Literally all you need to know about black and white tie dress codes

Literally all you need to know about black and white tie dress codes

Could this be our most helpful blog article yet? Our expert tailors are about to explain black tie and white tie. We’re deep-diving into the dress codes, and pretty much summing up everything you need to know to get it right.

“Help! What do they mean? What’s the difference between the two? When are they used?”

OK, one question at a time! Black tie and white tie refer to different dress codes. When you’re invited to any kind of event, if it’s important, the dress code will be stated. Many people wrongly assume that black tie is the most formal dress code there is. However, white tie completely trumps it (it’s just not as common). Because having a white tie dress code indicates that the guests are titled, royal or have an extremely high social status.

You’ll probably come across many more black tie events in your life. And we’re not saying that’s because you don’t have a high social standing! It’s just black tie events are more common for ‘everyday’ celebrations, such as award ceremonies, weddings and gala dinners, for example.

And here’s a little tip, white tie might also be described (somewhat confusingly) as full evening dress, tails or dress suit. These all indicate white tie so watch out for different wording across invites! Oh and evening dress (without the ‘full’) is a variation on black tie. So now you know…

“OK, that makes sense. But what are the individual pieces I need to wear for each one?”

And here’s where we get to the nitty gritty. We’ll take you from top hat all the way down to shoes.

White tie

You might have guessed it, for white tie, a white bowtie is a must. It’s also essential to wear a white waistcoat and tailcoat. On top of this, you need a stiff white dress shirt, quality cufflinks, black dress socks and smart black patent leather shoes.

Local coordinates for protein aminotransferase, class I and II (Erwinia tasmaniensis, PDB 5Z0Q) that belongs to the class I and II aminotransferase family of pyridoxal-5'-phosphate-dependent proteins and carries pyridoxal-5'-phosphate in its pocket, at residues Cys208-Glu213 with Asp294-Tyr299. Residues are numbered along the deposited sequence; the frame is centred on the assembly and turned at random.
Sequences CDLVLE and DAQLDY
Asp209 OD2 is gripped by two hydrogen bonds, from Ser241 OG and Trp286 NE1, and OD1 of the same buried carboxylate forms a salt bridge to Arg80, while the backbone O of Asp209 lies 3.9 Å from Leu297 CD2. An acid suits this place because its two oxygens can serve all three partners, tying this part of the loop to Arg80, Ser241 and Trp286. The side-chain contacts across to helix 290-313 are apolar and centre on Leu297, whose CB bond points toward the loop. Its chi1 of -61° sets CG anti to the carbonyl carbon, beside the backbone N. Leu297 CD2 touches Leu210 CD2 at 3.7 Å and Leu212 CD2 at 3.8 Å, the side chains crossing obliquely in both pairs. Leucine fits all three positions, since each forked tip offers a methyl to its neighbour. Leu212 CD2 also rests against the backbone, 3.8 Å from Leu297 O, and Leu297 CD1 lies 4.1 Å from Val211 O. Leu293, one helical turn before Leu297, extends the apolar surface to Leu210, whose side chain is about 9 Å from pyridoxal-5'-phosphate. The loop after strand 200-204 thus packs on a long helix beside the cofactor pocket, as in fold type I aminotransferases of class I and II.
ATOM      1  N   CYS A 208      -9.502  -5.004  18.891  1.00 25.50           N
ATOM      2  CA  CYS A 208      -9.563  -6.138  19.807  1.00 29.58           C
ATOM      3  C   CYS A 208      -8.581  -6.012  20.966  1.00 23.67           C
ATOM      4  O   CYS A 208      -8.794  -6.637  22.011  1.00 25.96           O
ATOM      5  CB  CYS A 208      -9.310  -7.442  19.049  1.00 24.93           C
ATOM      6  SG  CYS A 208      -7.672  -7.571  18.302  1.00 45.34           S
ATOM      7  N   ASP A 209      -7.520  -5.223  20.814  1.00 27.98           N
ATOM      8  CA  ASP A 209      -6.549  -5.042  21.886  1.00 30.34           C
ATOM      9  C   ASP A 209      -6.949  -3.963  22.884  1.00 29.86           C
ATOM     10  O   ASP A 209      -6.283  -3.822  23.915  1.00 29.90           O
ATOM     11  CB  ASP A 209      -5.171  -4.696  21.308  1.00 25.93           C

Black tie

When it comes to black tie occasions, you must wear a dinner jacket with matching trousers and a pleated white shirt. The look is completed with black formal shoes and a smart bowtie. For black tie, you have the option to choose whether to wear a waistcoat or not. Whilst it’s not a prerequisite, here at Ascots & Chapels, we’d certainly suggest you go all out. It’s not like black tie events happen every week and it’s fun to dress up for special occasions!

As you can see, there aren’t quite as many formal rules for black tie as there are for white. In fact, as the golden age of Hollywood evolves into something a little more experimental, you’ll often see male celebrities updating their black tie look with bold coloured dinner jackets or statement bowties. Our advice? Consider the event and who’s hosting. It may be appropriate to experiment a little but, at other times, it’s best to err on the side of caution and stick to the rulebook when it comes to smart style.

“Got it! So how do I go about building my own black and white tie wardrobe?”

Honestly, the key to nailing your black or white tie look is all about the fitting. The fit of the outfit is a major pitfall at formal events and we even see celebrities criticised about this online. If your suit is ill-fitting or not tailored to a great standard, you may as well have turned up in jeans and a tee!

We also recommend investing in dress shirts. Having a well-tailored, crisp white dress shirt is something you’ll always need. You never know when you will next be invited to a formal event and having your wardrobe prepped is a great idea. Be sure to invest in at least one decent tuxedo as well so you always have a go-to for any event that black tie is required for. Some men make the mistake of renting when they need to but this actually works out to be far more expensive in the long run – plus you can never guarantee the standard or fit of the dinner jackets (or put your signature touch on it).

Any other questions? Just hit us up in the comments and we’ll be happy to talk through black and white tie even further. And if you’ve already got an event coming up: enjoy!

Author: Gary Sweeney